Common Myths Regarding “Pay Now, Argue Later”
03 June 2016
Posted by: Author: Lucia Hlongwane
amendments to S163(3) of the TAA and the Metcash case, "pay now, argue later” is
not in all instances irrefutable.
Since last year January, when the
number of factors that SARS is required for take into account when considering an application to suspend the "pay now, argue later” principle was reduced from eight
to five, it seems to have had an effect on the mind set of taxpayers seeking to
suspend the "pay now, argue later” principle.
In many people’s minds, it has
created the impression that the taxpayer now carries a greater evidential
burden when it comes to successfully proving that SARS should suspend the
principle. However, these changes should not cause taxpayers to think that they
have no option but to pay, pending finalisation of the dispute. "Pay now, argue
later” is not set in stone and many misconceptions exist regarding the burden
of proof required to successfully appeal against pay now argue later.
For instance, although it is indeed in the
taxpayer’s best interest to address all five factors stipulated in section
163(3) of the TAA, this does not necessarily mean that the taxpayer must show
that they comply with all these factors in order to successfully discharge the
onus of proof. In addition, no one factor is more important than the other.
Every case must be judged on its
own merits, and while a particular factor might carry a lot of weight in
certain circumstances, it might not be so relevant in another. Take the "compliance
history of a taxpayer” or the requirement regarding "the prima facie involvement of fraud in the origin of the matter”, SARS
cannot rely on the fact that the taxpayer has filed a return differently from
SARS’ own interpretation of how the return should have been filed to draw
judgement. Nor can SARS rely on the benefit of hindsight to decide on the
compliance history of the taxpayer. A compliant taxpayer is not necessarily a
taxpayer that files returns in line with SARS’ internal views as this view
might ultimately, as shown by case law, be proven to be incorrect. A taxpayer
is required to take reasonable steps to ensure that the filing position they
have taken is supported by external advice. The percentage of penalties levied
as a result of incorrect filing is likely to be less punitive when an external
opinion is available.
Similarly the allegation of fraud,
as opposed to misrepresentation or non-disclosure of material facts, is a very serious allegation and if
successfully proven, lends itself to tax evasion and criminal activities. This
takes the matter in a different direction completely. The taxpayer must thus
take seriously any communication from SARS starting with correspondence during
the audit leading to the letter of findings. Again, the fact that the taxpayer
has taken a different interpretation in filing returns does not make the
taxpayer fraudulent per se. An
intention to defraud the tax authorities must be apparent from the facts and
the onus of proof must be successfully discharged. The test here is different
from a taxpayer’s endeavours to be tax efficient.
While irreparable hardship to the
taxpayer will be weighed against the prejudice that SARS’ would suffer should
the money not be collected (which can only be financial if one thinks about it),
for the taxpayer irreparable hardship is not only measured in financial terms.
All other commercial reasons which are likely to have an adverse effect on the
taxpayer’s business must be considered.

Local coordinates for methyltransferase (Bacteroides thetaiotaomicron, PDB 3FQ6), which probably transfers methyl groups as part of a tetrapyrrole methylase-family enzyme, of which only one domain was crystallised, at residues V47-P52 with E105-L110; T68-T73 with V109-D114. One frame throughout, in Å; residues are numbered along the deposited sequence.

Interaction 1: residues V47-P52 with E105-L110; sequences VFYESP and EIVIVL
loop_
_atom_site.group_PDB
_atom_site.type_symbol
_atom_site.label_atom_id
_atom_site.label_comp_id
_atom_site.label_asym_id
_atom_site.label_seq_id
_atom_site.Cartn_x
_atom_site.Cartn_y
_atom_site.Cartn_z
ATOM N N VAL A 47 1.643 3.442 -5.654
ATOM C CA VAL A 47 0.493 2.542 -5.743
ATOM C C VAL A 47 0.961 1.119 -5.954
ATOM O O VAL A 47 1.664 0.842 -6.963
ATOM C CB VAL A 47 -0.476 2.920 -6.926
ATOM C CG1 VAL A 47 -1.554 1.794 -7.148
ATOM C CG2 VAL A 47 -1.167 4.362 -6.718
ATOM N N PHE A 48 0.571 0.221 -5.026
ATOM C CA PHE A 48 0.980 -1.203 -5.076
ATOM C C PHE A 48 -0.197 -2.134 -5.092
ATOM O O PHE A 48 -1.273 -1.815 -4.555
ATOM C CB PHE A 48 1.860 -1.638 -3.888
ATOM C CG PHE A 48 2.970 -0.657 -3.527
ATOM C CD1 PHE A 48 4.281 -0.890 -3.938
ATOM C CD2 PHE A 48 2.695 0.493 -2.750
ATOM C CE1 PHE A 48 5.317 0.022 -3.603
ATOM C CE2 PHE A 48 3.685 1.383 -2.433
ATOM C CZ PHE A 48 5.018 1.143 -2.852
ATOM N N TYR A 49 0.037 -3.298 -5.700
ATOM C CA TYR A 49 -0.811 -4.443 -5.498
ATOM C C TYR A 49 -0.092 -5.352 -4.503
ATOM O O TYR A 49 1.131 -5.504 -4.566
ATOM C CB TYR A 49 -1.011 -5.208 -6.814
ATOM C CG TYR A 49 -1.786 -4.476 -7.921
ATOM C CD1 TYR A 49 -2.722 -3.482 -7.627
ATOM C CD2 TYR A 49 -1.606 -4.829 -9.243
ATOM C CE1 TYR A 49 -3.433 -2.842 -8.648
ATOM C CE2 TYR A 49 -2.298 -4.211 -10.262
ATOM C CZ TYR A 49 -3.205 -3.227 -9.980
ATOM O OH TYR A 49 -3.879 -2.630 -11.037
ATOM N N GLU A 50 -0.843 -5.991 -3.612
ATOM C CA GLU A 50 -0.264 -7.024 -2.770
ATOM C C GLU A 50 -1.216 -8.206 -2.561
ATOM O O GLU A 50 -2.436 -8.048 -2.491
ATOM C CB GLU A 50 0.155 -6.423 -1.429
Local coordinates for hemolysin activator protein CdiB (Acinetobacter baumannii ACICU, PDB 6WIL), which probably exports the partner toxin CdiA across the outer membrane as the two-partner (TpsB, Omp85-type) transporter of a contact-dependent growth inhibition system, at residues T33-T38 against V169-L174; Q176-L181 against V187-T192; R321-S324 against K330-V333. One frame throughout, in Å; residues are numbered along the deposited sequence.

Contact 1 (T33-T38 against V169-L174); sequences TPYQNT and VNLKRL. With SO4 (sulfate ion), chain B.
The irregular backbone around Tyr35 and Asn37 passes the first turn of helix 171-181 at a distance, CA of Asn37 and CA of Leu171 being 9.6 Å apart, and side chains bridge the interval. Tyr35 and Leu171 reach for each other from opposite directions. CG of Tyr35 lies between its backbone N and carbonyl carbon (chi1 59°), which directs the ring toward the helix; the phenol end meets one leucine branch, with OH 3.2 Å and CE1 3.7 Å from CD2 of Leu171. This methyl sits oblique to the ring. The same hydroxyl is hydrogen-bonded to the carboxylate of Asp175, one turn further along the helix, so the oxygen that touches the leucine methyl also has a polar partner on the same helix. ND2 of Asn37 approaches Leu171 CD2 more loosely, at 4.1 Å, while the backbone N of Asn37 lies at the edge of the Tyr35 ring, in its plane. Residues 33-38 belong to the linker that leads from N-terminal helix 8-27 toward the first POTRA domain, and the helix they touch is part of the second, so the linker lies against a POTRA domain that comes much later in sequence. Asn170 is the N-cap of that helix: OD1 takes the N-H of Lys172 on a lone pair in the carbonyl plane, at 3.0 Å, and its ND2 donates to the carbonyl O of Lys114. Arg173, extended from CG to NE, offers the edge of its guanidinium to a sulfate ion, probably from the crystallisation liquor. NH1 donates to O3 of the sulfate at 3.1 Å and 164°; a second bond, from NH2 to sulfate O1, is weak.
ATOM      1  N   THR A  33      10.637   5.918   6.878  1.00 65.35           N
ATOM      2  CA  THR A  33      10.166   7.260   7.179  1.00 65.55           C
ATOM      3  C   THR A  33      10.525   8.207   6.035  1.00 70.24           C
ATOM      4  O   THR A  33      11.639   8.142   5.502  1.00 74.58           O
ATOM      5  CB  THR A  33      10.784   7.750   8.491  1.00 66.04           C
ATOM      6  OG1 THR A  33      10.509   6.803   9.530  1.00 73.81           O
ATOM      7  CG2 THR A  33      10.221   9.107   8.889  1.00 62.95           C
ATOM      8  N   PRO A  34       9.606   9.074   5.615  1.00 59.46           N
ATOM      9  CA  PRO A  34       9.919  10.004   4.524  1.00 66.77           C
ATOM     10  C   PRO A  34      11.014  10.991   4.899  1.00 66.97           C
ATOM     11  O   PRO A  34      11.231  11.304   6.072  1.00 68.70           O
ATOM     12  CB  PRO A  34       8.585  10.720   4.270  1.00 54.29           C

Finally, the fact that the
taxpayer has tendered adequate security is not an overriding factor to sway the
matter in the taxpayer’s favour. It is but one of the factors to be taken into
account. It is important to note that the taxpayer does not have to tender
security. The test is merely whether she has and whether that satisfies SARS.
SARS is a creature of statute and
must operate within the parameters of the enabling statute. It is not only the
taxpayer that is bound by the provisions of the Act. Any ultra vires action by SARS officials must be challenged. The
exercise of the discretion granted by section 164(3) constitutes an
administrative action, which is legally required to be lawful, reasonable and procedurally
fair. If considered unfair or unjust, such decision can be taken on review to
the courts. SARS must be found to have acted reasonably when it exercised its discretion and should SARS be
found lacking in this regard, the matter will be referred back to SARS for a
reasonable decision taking into account all the facts of the case.
In this regard, it is important
to note that section 164 (3) factors are not exhaustive and any other matter
may be taken into account in deciding whether or not to suspend payment pending
the conclusion of the matter.
Given the prominence of the ‘pay
now, argue later’ principle after the Metcash case, an incorrect view has been
prevalent about taxpayers being under an obligation to always discharge the
amount of the assessment, even if they
hold a strong, informed belief that the
merits of the case warrants a delay of the payment. Metcash was decided on the
facts relevant only to it and each subsequent case has to be judged on its own
merits too. From the taxpayer’s side, an assessment of the merits of the case
and the likelihood of success is always important to ensure that the objection
and appeal process is not used frivolously but legitimately. From SARS’ side,
it is unreasonable to insist on pre-payment of the disputed amount where it is
clear from the facts that a real possibility exists that the assessed amounts are
inflated or out of touch with commercial reality and that the taxpayer has a
reasonable chance of succeeding in the matter.
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This article first appeared on the May/June 2016 edition on Tax Talk.